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How crop gene editing increases nutrition and sustainability

May 4, 2022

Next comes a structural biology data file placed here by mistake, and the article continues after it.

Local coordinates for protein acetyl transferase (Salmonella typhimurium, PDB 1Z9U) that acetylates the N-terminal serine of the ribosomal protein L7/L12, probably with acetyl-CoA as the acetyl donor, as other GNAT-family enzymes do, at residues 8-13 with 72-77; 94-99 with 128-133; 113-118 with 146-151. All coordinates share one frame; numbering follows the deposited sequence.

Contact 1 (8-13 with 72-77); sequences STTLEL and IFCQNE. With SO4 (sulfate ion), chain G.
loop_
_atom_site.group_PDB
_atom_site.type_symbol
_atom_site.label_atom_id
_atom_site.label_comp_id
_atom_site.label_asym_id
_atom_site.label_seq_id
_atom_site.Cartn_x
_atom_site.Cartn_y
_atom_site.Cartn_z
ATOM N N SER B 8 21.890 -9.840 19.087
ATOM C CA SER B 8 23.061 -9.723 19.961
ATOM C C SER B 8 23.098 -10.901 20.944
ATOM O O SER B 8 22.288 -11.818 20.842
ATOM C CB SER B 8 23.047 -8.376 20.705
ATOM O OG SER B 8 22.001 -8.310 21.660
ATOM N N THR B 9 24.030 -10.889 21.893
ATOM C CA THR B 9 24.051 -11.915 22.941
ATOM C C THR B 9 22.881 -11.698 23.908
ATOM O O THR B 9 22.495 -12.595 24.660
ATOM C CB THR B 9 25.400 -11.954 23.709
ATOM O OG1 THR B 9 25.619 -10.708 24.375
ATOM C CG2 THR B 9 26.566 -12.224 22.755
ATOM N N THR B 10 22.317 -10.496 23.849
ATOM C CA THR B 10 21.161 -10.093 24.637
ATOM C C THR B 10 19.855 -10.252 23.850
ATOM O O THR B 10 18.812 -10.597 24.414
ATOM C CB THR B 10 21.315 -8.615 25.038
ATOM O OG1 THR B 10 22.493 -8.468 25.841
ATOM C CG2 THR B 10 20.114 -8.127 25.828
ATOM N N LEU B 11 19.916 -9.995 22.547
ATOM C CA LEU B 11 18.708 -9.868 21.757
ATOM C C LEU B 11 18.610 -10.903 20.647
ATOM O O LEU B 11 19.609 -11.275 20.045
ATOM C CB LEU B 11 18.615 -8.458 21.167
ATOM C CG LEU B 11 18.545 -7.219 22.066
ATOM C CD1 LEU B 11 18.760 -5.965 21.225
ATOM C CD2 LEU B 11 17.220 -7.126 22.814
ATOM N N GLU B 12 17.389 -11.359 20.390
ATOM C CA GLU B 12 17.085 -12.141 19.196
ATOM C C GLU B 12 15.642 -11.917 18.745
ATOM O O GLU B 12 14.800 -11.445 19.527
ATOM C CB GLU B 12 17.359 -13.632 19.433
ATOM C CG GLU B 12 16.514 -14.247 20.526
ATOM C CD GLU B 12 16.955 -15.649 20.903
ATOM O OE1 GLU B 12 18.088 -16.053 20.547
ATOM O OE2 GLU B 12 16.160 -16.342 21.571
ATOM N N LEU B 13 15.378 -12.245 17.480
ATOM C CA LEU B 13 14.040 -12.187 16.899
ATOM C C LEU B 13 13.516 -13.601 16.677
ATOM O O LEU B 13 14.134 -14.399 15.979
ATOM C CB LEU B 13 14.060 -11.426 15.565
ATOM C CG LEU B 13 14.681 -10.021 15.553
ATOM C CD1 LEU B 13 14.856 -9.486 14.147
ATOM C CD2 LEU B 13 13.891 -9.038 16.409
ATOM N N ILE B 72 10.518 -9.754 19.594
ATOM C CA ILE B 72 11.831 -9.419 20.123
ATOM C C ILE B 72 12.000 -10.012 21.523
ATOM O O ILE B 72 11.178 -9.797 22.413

How crop gene editing increases nutrition and sustainability Credit: Federica Narancio/AP This article or excerpt is included in the GLP’s daily curated selection of ideologically diverse news, opinion and analysis of biotechnology innovation. The Sustainable Development Goals (SDGs) were launched in 2015, with the top three goals being poverty eradication, improved food security and increased human health. All 17 SDGs have a target achievement date of 2030. These are ambitious and inspirational goals that require substantial innovation and technology adoption for successful achievement. Innovations in plant breeding have substantially contributed to transforming the efficiency of food production since the mid 20th century, with innovations emerging in the current millennium demonstrating enhanced potential to improve crop yields, the nutritional values of food crops and environmental impacts. These outcomes underpin several SDGs, but in particular the first three. As climate change is expected to become increasingly variable, with greater impacts on agriculture, the ability to ensure increased food production is going to be increasingly important, as higher yields directly contribute to reducing poverty. This article reviews recent reports of potential contributions from genome editing technologies in terms of increased yield, enhanced nutrition and greater sustainability, highlighting their importance for achieving the leading three SDGs. Credit: UN Introduction Transformational innovations are rare occurrences within global economies. Some of the historical transformative innovations required several decades, or longer, to reach their full potential. The creation of the combustion engine, airplanes and computers are but a few examples of transformative innovations that had lengthy ramp up periods. The most recent transformative innovation, genome editing, is poised to have a relatively short ramp up period, with significant application being reported since its first discovery less than a decade ago ( Doudna and Charpentier 2014 ). Genome editing is the ability to target and control mutagenic breeding technologies to a specific gene or genes, as compared to the insertion of genes utilized by genetic modification (GM) technologies. There are numerous genome editing technologies, such as clustered regularly interspaced short palindromic repeats (CRISPR), site directed nuclease and oligonucleotide-directed mutagenesis. These are genome site-directed technologies, capable of up-regulating, down-regulating or silencing a specific gene or genes. Innovations and their systemic integration into farming practices have always been vital for agriculture and food production. Without the invention of synthetic fertilizers, farmers would face nutrient depleted soils. In the absence of herbicides, fungicides and insecticides, farmers would experience substantial yield losses from weeds, diseases and insects. Innovative plant breeding technologies like mutagenesis and GM have contributed to higher yielding varieties with strengthened pest resistance and stress tolerance traits. In combination, these innovations liberated farmers and consumers from ancient, food insecure crop and food production practices. New genomic techniques offer progress in many areas. Credit: Wang et al. Innovations in other sectors of the agricultural industry have provided additional important technology advancements. The use of global positioning systems (GPS) has allowed farmers to minimize seed, fertilizer and spray overlaps, reducing input amounts required to produce a crop, resulting in greater farmer profitability. Advancements in seeding equipment have facilitated the transition away from the need to till the soil prior to seeding, as well as disturbing the soil while seeding. Modern drills and seeders are capable of sowing crops with virtually no soil disturbance, preserving soil moisture for seed germination. The scale of equipment has also significantly contributed to improved crop production, allowing farms to expand and increase economic efficiencies. While innovations more than 100 years ago in chemicals and fertilizers began the transformation process in agriculture, it was not until the middle part of the 20th century that increases in production were decoupled from increases in land used for crop and food production ( OECD 2021 ). Over the past 60 years, food production has increased 390%, while the amount of land used to produce food has only increased by 10%. This demonstrates the substantial impact the Green Revolution had beginning in the 1960s to identify innovative means of producing greater yields on the same amount of land. While all of the innovations outlined above have been important in this transition, perhaps none is more important than innovative technologies in plant breeding. Without investments into new and improved plant breeding technologies and their adoption, increased food production would still be reliant on increasing the amount of land used for food production. It is estimated that if GM crops had not been developed, commercialized and adopted, the 2018 production of canola, corn, cotton and soybeans would have required an additional 60 million acres of cropland, an area equivalent to 14% of cropland in the United States ( Brookes and Barfoot 2020 ). Breeding new plant varieties is not a simple, or rapid process, with development times of 12–15 years common. One estimate identifies that the application of genome editing technologies could shorten this time requirement to as few as 2–3 years ( Friedrichs et al., 2019 ). One challenge of older plant breeding technologies was the accuracy of the resulting genetic changes. Mutagenic technologies introduce changes throughout the plant genome, affecting many genes, thus requiring substantial testing and breeding cycles to determine which changes proved advantageous. The advent of GM technologies allowed for improved breeding accuracy, with scientists able to introduce specific genetic traits with greater testability, such as herbicide tolerance or insect resistance. In the short time period of use, genome editing technologies offer further enhanced predictability and accuracy of modifying or deleting specific endogenous genes by making targeted genetic changes (or targeted mutations), as well as the ability to introduce new genes. This article examines the potential contributions with the wide-scale adoption of current applications of genome editing technologies in plant breeding towards achievement of the first three Sustainable Development Goals (SDGs). In 2000, the United Nations (UN) established the Millennium Development Goals (MDGs) 1  with a target achievement date of 2015. The first of the 10 MDGs was to eradicate extreme poverty, which is commonly defined as living on less than US$2/day. Significant progress towards this goal was achieved as nearly 200 million fewer people were identified as being undernourished in 2015, as compared to 2005 ( FAO 2021 ). Households with higher levels of disposable income are able to allocate a greater percentage to food, contributing to lifting them out of extreme poverty and hunger. In 2015, the UN proposed 17 SDGs, with a target date of 2030. 2  The first three SDGs expand on the first MDG and are identified as: 1) end poverty in all its forms, everywhere; 2) end hunger, achieve food security and improved nutrition and promote sustainable agriculture; and 3) ensure healthy lives and promote well-being for all at all ages. Follow the latest news and policy debates on agricultural biotech and biomedicine? Subscribe to our newsletter. Genome editing and the UN Sustainable Development Goals With the application of many genome editing technologies in plant breeding being less than a decade old, few commercialized products have reached the market, making it a challenge to quantify the economic, environmental and nutritional benefits. Given that genome editing technologies are an evolution of existing mutagenesis and GM plant breeding technologies, it can be expected that they will further the benefits already observed and quantified with earlier technologies, when new crop varieties developed by genome editing become more commonplace ( Ricroch et al., 2022 ). Furthermore, genome editing may overcome previous limitations of GM technologies, such as allowing improvement of existing local and regional crop varieties, rather than working on introducing new crop varieties into a region, with emerging evidence indicating that plant breeders are applying genome editing to local crops that both farmers and consumers are familiar with ( Abdallah et al., 2015 ;  Venezia and Creasey Krainer 2021 ). A significant benefit of genome editing technologies is that they can be seamlessly applied to existing variety development research programs, especially in developing countries. Given the anticipated broader range of application of genome editing in breeding and the improved performance of genome editing compared to earlier breeding tools, it is relevant to examine genome editing in the context of innovations that contribute towards the achievement of the SDGs. The remainder of this section examines components of the first three SDGs that the application of genome editing in food crops has the potential to contribute to, concluding with the sub-section on poverty. Genome editing and yield increases Multiple technologies, factors, policies and programs will be required to enable achievement of the set of SDGs, with agriculture being capable of anchoring much of the fundamental elements. Continuous improvement of crop breeding programs is crucial for increasing crop yields, leading to higher household incomes, which ultimately contributes to reduced poverty and SDG #1. This relationship has been quantified by research examining yield and profitability impacts of GM crops. In a review of the economic impacts resulting from the adoption of GM crops, 147 peer reviewed journal articles were analyzed, demonstrating that GM crop adoption resulted in yield increases of 22%, with farm profitability rising by a significant 68% ( Klümper and Qaim 2014 ). A subsequent assessment of yield increases from GM corn adoption between 1996 and 2016 found increases of up to 24% ( Pellegrino et al., 2018 ). An assessment of Bt brinjal in Bangladesh found yield increases of 20 and 22% higher revenues ( Shelton et al., 2020 ). Over the past 20 years, evidence quantifying increased yields (along with safety and other benefits) resulting from the adoption of GM crops has continually accumulated, with estimates placing the total number of peer reviewed journal articles at over 3,000 ( European Commission 2010 ;  Nicolia et al., 2013 ;  Van Eenennaam and Young 2014 ;  National Academies of Sciences, Engineering, and Medicine 2016 ). Breeding efforts to improve yields continue with the adoption of genome editing as a promising tool. To date, much of the global research investment into improved crop varieties has focused on the three global food staples: rice, wheat and corn. Rice plays an important role in the daily diets of people in many food insecure countries, often accounting as the sole source of nutrition. Considerable genome editing research has been directed at enhancing rice yield and improving other key traits. Researchers in China have been able to demonstrate increased yield and cold tolerance through the editing of just three genes ( Zeng et al., 2020 ). Additional Chinese research has focused on improving disease resistance ( Li et al., 2019 ). A global collaboration of researchers have focused on using genome editing to improve rice’s resistance to bacterial blight diseases, which reduces rice yields throughout Asia and Africa ( Oliva et al., 2019 ). Rice can be made resistant to bacterial blight using genome editing. Credit: Oliva et al. Wheat is the second global food staple and genome editing is being applied to a wide range of traits. Considerable research is being undertaken focusing on increasing yields and improving both quality and disease resistance ( Li et al., 2021 ). Other yield research is targeting increases in seed size and seed weight ( Wang et al., 2018 ). With the sequencing of the wheat genome, genome editing is also being applied to enhance wheat traits based on those found in weedy relatives, thereby increasing the ability of new wheat varieties to better withstand changing climates ( Pearce 2021 ). The third staple for human food consumption to which genome editing is being applied is corn. The presence of mycotoxins in corn has long been an issue of high concern for its use in livestock feed and research is underway in the US utilizing genome editing to reduce mycotoxin levels ( Bluhm and Swift 2019 ). Other American research focused on yield increases using genome editing has increased the number of rows of seed per cob ( Cyranoski 2021 ). Genome editing is also being applied to develop semi-dwarf corn varieties that have equivalent yields but lower plant height, thereby lowering the amount of moisture and nutrients required to maintain yields ( Bage et al., 2020 ). While the future of genome editing for plant breeding in Europe remains uncertain, researchers at Belgium’s Vlaams Instituut voor Biotechnologie (VIB) recently applied to conduct field trials involving three genome-edited corn varieties that have increased tolerance to climactic changes and improved digestibility ( VIB 2022 ). In a review of genome editing applications in plant breeding,  Zhang et al. (2017)  identify that research is globally proceeding in many other food crops besides the three staple crops discussed above, but also in citrus, vegetable and oilseed crops, with the leading traits including yield increases, increased disease and virus resistance and herbicide tolerance. Plant diseases can result in up to a 40% yield loss in food crops ( Sastry and Zitter 2014 ) and genome editing technologies are providing advantages in mitigating these losses ( Sharma et al., 2021 ). Wang et al. (2021)  report that genome editing has been applied to improve disease resistance to fusarium wilt in bananas. Similar research is underway against fusarium wilt in Colombia ( Maxmen 2019 ). Research applying genome editing technologies to cassava to improve resistance against cassava brown streak disease is also underway ( Gomez et al., 2018 ). With significant research underway utilizing genome editing to increase yields of the three global staple food crops, as well as other important food crops, genome editing technologies are demonstrating potential to substantially contribute to the components of SDG #2 focused on ending hunger and achieving food security. These applications are also important contributors to the component of SDG #2 focused on promoting sustainable agriculture (see the section on sustainability below). Genome editing and nutritional enhancements Extensive research involving a variety of breeding technologies has been undertaken over the past 20 years on nutritional quality that includes: enhanced protein (canola, corn, potato, rice, wheat); increased oils and fatty acids (canola, corn, rice, soy); improved carbohydrates (corn, potato, sugar beet, soy); increased vitamins (potato, rice, strawberry, tomato); and increased mineral availability (lettuce, rice, soy, corn, wheat) ( Newell-McGloughlin 2014 ). Early evidence is indicating that research on nutritional quality will benefit from genome editing technologies. It is also evident that public sector research institutions and laboratories are particularly active in this research. The application of GM technologies was predominantly confined to a small number of traits and multinational corporations due to the significant regulatory approval time and costs ( Ku and Ha 2020 ). Hefferon (2014)  identifies that nutritional enhancement of the three staple crops has a lengthy period of research effort. Rice research has focused on addressing iron, folate and beta-carotene deficiencies ( Majumder et al., 2019 ) as part of the effort to address micronutrient deficiencies, which are estimated to affect over 1.2 billion individuals globally and more commonly affecting children and women in developing countries ( Wakeel et al., 2018 ). Numerous micronutrients, such as iron, zinc, selenium, magnesium, calcium and iodine, along with vitamins like provitamin A and folate play essential roles in the healthy development of children and the nutrition of nursing women and vegetables are increasingly the focus of research addressed at increasing these vital nutritional compounds ( Lal et al., 2020 ). Israeli research involving genome editing applied to lettuce, has resulted in the creation of a new variety capable of expressing higher levels of beta-carotene, vitamin C and thiamine ( Southy 2022 ). Vitamin A deficiencies annually results in over 250,000 instances of childhood blindness and contributes to other childhood and development problems like anemia, immune system deficiencies and stunted growth ( Wesseler and Zilberman 2014 ;  West and Darnton-Hill 2008 ). Ensuring that food nutrition is improved in childhood diets increases the capability of providing life-long benefits as individuals are less likely to have to manage debilitating diseases throughout their lifetime. Adequate nutrition is just one component of healthy child development. Credit: World Health Organization Another crop that is being utilized for increased micronutrient content is barley, which traditionally played a larger role in human food consumption, but has frequently been replaced by wheat in many modern diets ( Sakellariou and Mylona 2020 ). Corn research has involved efforts to address beta-carotene, ascorbate and folate deficiencies. Biofortification research in wheat has improved zinc and selenium, both of which are important micronutrients. Research is additionally underway to enhance vitamin A content ( Xiao et al., 2020 ) and provitamin A ( Maqbool et al., 2018 ) in corn. In the United States (US), one focus of genome editing research in wheat has focused on fiber, which has led to field trials of a new high fiber wheat variety ( Knisley 2021 ). With genome editing technologies being broadly applied to nutritional enhancements in staple and other crops with promising results, particularly for food insecure developing countries, genome editing is poised to make significant contributions to the portion of SDG #2 that is focused on achieving improved nutrition. Improved nutrition additionally contributes to SDG #3, as the consumption of food with higher nutritional content contributes to healthier lives and improved well-being. Genome editing and sustainability improvements While there are only a small number of genome-edited crops commercialized to date, they are demonstrating strong potential to both increase yields (see above) and improve agricultural sustainability ( Qaim 2020 ). Field trial and experimental data show genome-edited crops can contribute to increased sustainability through improved water use efficiency ( Glowacka et al., 2018 ) as well as nitrogen use efficiency ( Wen et al., 2021 ). Research on improving yield, increasing fiber quality and enhanced environmental sustainability through enhanced drought tolerance of cotton is demonstrating how reductions in the environmental footprint of cotton production may be possible ( Luo et al., 2019 ;  Kumar et al., 2019 ;  Peng et al., 2021 ). The environmental footprint of producing cotton can be reduced through integrating existing insect resistance and drought tolerance as these varieties will require fewer insecticide applications as well as lower amounts of water. Potato production requires extensive fungicide use and Norwegian research indicates that genome-edited potato varieties with increased resistance to late blight may be produced with significantly reduced volumes of fungicide applications ( Turnbull 2021 ). The application of genome editing technologies in agriculture has been dominated by plant research applications, but there have also been significant advancements in genome-edited meat. Leading the way is research in Japan that has resulted in the approval of two genome-edited fish for commercial sale ( Nature Biotechnology 2021 ). Both the tiger puffer and the red sea bream fish have been edited to grow at a more rapid rate, on the same amount of feed. The tiger puffer is 90% heavier, while the red sea bream is 20% heavier. The ability to grow more rapidly reduces the amount of food required to raise each kilogram of meat, compared to non-edited fish. In a literature review of the application of genome editing technologies in aquaculture that focused on edits capable of contributing to improved sustainability,  Blix et al. (2021)  identify that China, Norway and the US have invested in this research. Changing climates are not restricted to land food production, with fish populations experiencing changes, contained aquaculture offers significant potential to ensure that fish supplies can continue to be a sustainable source of nutritional food in numerous countries. Applications of genome editing in plants and livestock indicate that the technology is capable of contributing to the third component of SDG #2, promoting more environmentally sustainable agriculture. These applications also contribute to the other components of SDG #2 of ending hunger and achieving food security. Further advancements in increasing the sustainability of current food production practices are necessary in the face of pressures including climate changes and population growth and preventing conversion of more land from forest and other non-agricultural uses to agriculturally productive land. Without these areas of research focus, yields will decline with the effects of changing climates, which will adversely impact food security. Genome editing and human health The third SDG focuses on ensuring that human health is promoted at all stages of life. It is well documented that GM crops have made substantial contributions to this through reductions in chemical exposure and improving food safety. For example,  Kouser and Qaim (2011)  estimate that as many as 9 million individuals per year in India no longer suffer from pesticide poisonings in the product of cotton following the adoption of GM varieties in 2003. Further, an assessment of over 20 years of GM corn production data identified that GM corn varieties exhibited 30% lower rates for the presence of cancer causing mycotoxins ( Pellegrino et al., 2018 ). The use of genome editing may enable a more diverse scope of such benefits in an extended range of food crops. Some carbamate and organophosphorus pesticides are widely regarded as too toxic for general use. Credit: E. Vargas An early example of this is a genome-edited tomato that has received commercial regulatory approvals in Japan. This product was developed to have increased levels of γ-aminobutyric acid (GABA) in the fruit, which may support lower blood pressure in consumers ( Waltz 2021 ). In other tomato work in the US, genome editing is being used with a wild tomato variety from South America to increase lycopene, an antioxidant that has been linked to a lower risk of cancer and heart disease ( Zaraska 2021 ). In 2021, Rothamsted Research in the United Kingdom received approval for field trials of genome-edited wheat modified to produce less asparagine, a cancer causing compound when bread is toasted ( Case 2021 ). Wheat consumption is problematic for people with gluten sensitivities or more serious celiac diseases. Genome editing has been applied to down regulate, silence and even delete gliadin genes, creating the potential for new wheat varieties that are safe for celiacs ( Jouanin et al., 2020 ). These applications of genome editing contribute to SDG #3, as they promote human health and well-being. When genome editing is capable of directly improving human health through the development of foods for consumption that may prevent specific diseases are integrated with applications that increase the nutritional values of foods, genome editing has the potential to make a substantial contribution to the achievement of SDG #3. Genome editing and poverty The combination of crops with higher yields and the resulting higher farm and household incomes contribute to poverty reduction goals. While a limited number of studies exist to date on this specific topic, one study has reported that the adoption of Bt cotton in India raised the income of adopting households living on less than US$2/day by 134% ( Subramanian and Qaim 2010 ). This was achieved through a combination of higher yields and reduced input costs. The early evidence regarding the potential for yield increases using genome editing technologies indicates that, like GM crop adoption, their adoption could make significant contributions to the #1 SDG of ending poverty. One proven means of reducing extreme poverty is through increasing the rate of education ( Kulild 2014 ). Increases in household income provides opportunity for higher levels of child education. In some instances, children that are malnourished, are often unable to even attend school due to their physical weaknesses. Research on the importance of education and improved crop production, shows that an additional 4 years of education increases farm productivity by 8.7% ( Lockheed et al., 1980 ). This is accomplished through a combination of higher education rates which increases farmers knowledge, awareness and importance of new methods of farming and food production and greater willingness to engage with, and accept the advice of, extension specialists. Regulation of Genome Editing With the commercialization of genome-edited crops just beginning, regulatory frameworks range from non-existent to equivalent to GM crop regulations, which ultimately amounts to a ban on the technology. As of 2019, GM crops were produced in 29 countries and imported by a further 43, having undergone over 4,400 risk assessments in all countries since 1992 ( ISAAA 2020 ). Many countries have not undertaken risk assessments of GM crops and still prohibit the import of these products. Argentina and the US have been the global leaders on the regulation of genome editing technologies and products. In 2015, Argentina enacted new regulations for products of new breeding techniques, which included genome editing, becoming the first country to enact such regulations. Regulated on a case-by-case basis, the Argentine regulations stipulate that as long as no foreign DNA is present in the commercialized variety, the new variety will not be subject to additional regulatory oversight, thus being regulated as equivalent to conventional non-GM crop varieties ( Whelan et al., 2020 ). In March 2018, the US Secretary for Agriculture issued a statement, indicating that the USDA would not regulate plants that were developed using any technology that resulted in a final variety that could have naturally developed and was not considered to be a potential plant pest ( USDA 2018 ). Argentina’s regulatory framework has been viewed by numerous other Latin American countries as reasonable and functional. Countries that have followed Argentina’s lead include: Chile, Brazil, Colombia, Paraguay, Ecuador, Honduras and Guatemala ( Entine et al., 2021 ). Harmonized genome editing regulations will facilitate innovation and trade throughout Latin America, as barriers will be minimized due to variation in regulatory requirements between countries. Similarly, Canada has adopted genome editing regulations that align with its largest trading partner, the US. Both Health Canada and the Canadian Food Inspection Agency have indicated that genome-edited products are safe and if no foreign DNA is present in the final variety, these products will be exempt from regulatory oversight ( Fawcett-Atkinson 2021 ). Presently, both regulatory bodies are revising existing regulations to enable these exemptions. Australia has followed a similar path to Canada and the US, as it has stated that some genome editing technologies will not require additional regulation. Those technologies that are capable of inserting foreign DNA in the final product will require regulation as equivalent to a GM crop. As a result of this determination, some applications of site directed nucleases (SDN) are regulated as equivalent to GM crops ( Entine et al., 2021 ). Japan’s regulation of genome editing is similar to Australia’s, in that SDN technologies that do not contain inserted nucleic acid in the final variety will not be regulated under GM regulation, while those technologies capable of inserting foreign DNA will be regulated as utilizing GM regulations ( Entine et al., 2021 ). Varieties containing inserted nucleic acid in the development process, but where it is removed in the commercialized variety, would not be regulated as equivalent to GM varieties. Genome editing research exploded on the scene in China with the November 2018 announcement regarding the birth of twins that had been created from genome-edited embryos ( BBC 2019 ). This announcement caught not only the world by surprise, but the Chinese government as well and resulted in a 3-year jail sentence for the lead scientist. As a result of this unsanctioned use of genome editing technologies, Chinese scientists involved in using these technologies as part of their plant breeding research were unsure as to what the government would decide and there was a period following the 2018 announcement with minimal application of genome editing. China has reaped significant benefits from GM cotton ( Qiao and Huang 2020 ) and invests significantly in agriculture research, with one estimate of US$10 billion annually ( Cohen 2019 ). As the regulations for genome editing became clearer, advancements in the use of genome editing technologies have been rapidly occurring as the Chinese government began to signal that genome editing technologies offered a viable solution for improving domestic food security ( Patton 2022 ). Based on patent applications and those granted, there is substantial genome editing research underway in China ( Turnbull et al., 2021 ). Given the significant investments the Chinese government has been making in agricultural research and with a clearer regulatory framework for genome editing technologies, it is reasonable to expect genome edited products to be entering the market within the next 5 years. India was an early adopter of GM cotton, as 2022 marks its 20th year of production. However, India’s regulatory system has not approved any subsequent GM crop, as it has adopted Europe’s precautionary approach, resulting in gridlock that has prevented further GM crop commercialization. The lack of innovation in crop variety development has been very frustrating for Indian farmers as they observe farmers in neighboring countries increase profitability from the adoption of other GM crops. This has resulted in Indian farmers illegally growing GM brinjal, highlighting just how desperate Indian farmers are for innovative technology ( Hindustan Times 2019 ). Given India’s political aversion to further commercial use of GM crops, adoption of genome editing technologies and the commercialization of any resulting products appears to be a long way from a reality. Currently, the European Union (EU) is revising its regulations in relation to genome editing for plants with the objective to address the failures of its current GM framework which was identified as stifling innovation and not ‘fit for purpose’ by the EU Commission ( European Commission 2021 ). While there is a concerted effort to effect regulatory reform for genome-edited crops, the changes that will be required to precipitate this will be contested and lengthy ( Smyth and Wesseler 2022 ). It is important that the EU implement risk appropriate regulations for genome editing as the EU’s regulatory framework for GM crops was based on precaution, not risk, which had negative spillover effects on GM crop adoption in many developing countries ( Paarlberg 2009 ;  Smyth et al., 2016 ). Achievement of the SDGs by 2030 requires a more risk appropriate EU regulatory system. Similar to how the EU’s GM regulatory framework affected regulation in African countries, the same is being observed with genome editing. South Africa has indicated that it will revise its regulatory framework to ensure that the application of genome editing technologies will result in them being regulated as equivalent to GM varieties ( Government of South Africa 2021 ). The other two leading GM crop adopting countries, Kenya and Nigeria, are indicating they will not follow South Africa, rather the proposed regulatory revisions are inline with Argentina’s regulatory system ( Entine et al., 2021 ). Nigeria is a regional influencer in terms of crop adoption and regulations and their position on genome editing regulation may encourage other nations in central Africa to adopt similar regulatory frameworks. For the most part, the regulation of genome editing in most African countries remains uncertain, as regulatory frameworks for GM technologies are lacking and by result, there are no regulatory frameworks for genome editing technologies either. While the regulatory environment is evolving for genome editing, it is widely hoped that GM history will not be repeated and prevent realization of its potential, including application to local issues by agricultural research in developing countries. In many countries, GM regulations were not risk relevant and instead, were based on avoiding risk, which effectively resulted in bans on the application of GM technology. Developing countries will require innovative breeding tools if they are effectively able to respond to the SDGs. Application to local needs would include increased nutritional composition in local and regional varieties that farmers and consumers are familiar with. In addition to improved nutrition, applications such as improving disease resistance in local food crop varieties, improved drought tolerance and increased insect resistance would be of vital importance. Conclusion The United Nations has charted an ambitious call for action by all countries through the launch of the SDGs, with an achievement target date of 2030. Agriculture has played, and will continue to play, a central role in achieving the SDGs, but the first three in particular: hunger eradication, improved food security and increased human health. As reported by the  OECD (2021) , since 1960, food production has increased nearly four-fold, while the land used to produce this food has risen by only 10%. Driven by the Green Revolution, food production has vastly benefited from improved plant breeding investments and technologies. The widespread adoption of mutagenic plant breeding technologies to all crop variety development programs, which includes bulk commodities, fruits and vegetables, was a catalyst for the significant rise in food production. As the plant breeding technologies expanded to GM and now to genome editing, the ability to produce more per unit of land is expected to further increase, given that early evidence indicates higher rates of yield increases than previously achieved might be possible. The first of the commercial genome editing products and ongoing research in many areas of application also strongly suggest that a greater diversity of human health benefits may be possible. Regrettably, biotechnology-based agricultural innovations have long faced considerable opposition in parts of the world where the notion persists that older (pre-Green Revolution) food insecure production methods alone are the solution for improving food security, food quality and environmental impact. This is a dangerous fallacy and rejection of innovative plant breeding technologies, or insurmountable regulatory burdens imposed on them, will only perpetuate or worsen existing levels of food insecurity, malnourishment and adverse human health impacts, preventing progress towards the SDGs. As production uncertainty increases in the face of changing climates, ensuring consistent yields and adaptable crops will be fundamental for improved food security and the societal benefits that arise from this. Modern plant breeding technologies have demonstrated significant successes in raising yields, increasing household wealth and improving food security. All plant breeding technologies will be required to further contribute to this and genome editing technologies may well be the 21st century drivers of food security, improved nutritional and human well-being and reduced poverty. Stuart Smyth is an associate professor at University of Saskatchewan in the College of Agriculture and Bioresources. Stuart is also the Agri-Food Innovation & Sustainability Enhancement Chair at his school and writes about regulations, gene modification and supply chains. You can follow Stuart on Twitter @stuartsmyth66 A version of this article was posted to Frontiers in Genomics and is used here with permission. You can check out Frontiers in Genomics on Twitter @FrontGenetics The GLP featured this article to reflect the diversity of news, opinion and analysis. The viewpoint is the author’s own. The GLP’s goal is to stimulate constructive discourse on challenging science issues. The GLP Needs Your Help It is easier than ever for advocacy groups to spread disinformation on pressing science issues, such as the ongoing coronavirus pandemic. No, vaccines are not harmful. Yes, the use of biotechnology, GMOs or gene editing to develop antigens for treatments including vaccines are part of the solution. To inform the public about what’s really going on, we present the facts and challenge those who don't. We can’t do this work without your help. Please support us – a donation of as little as $10 a month helps support our vital myth-busting efforts.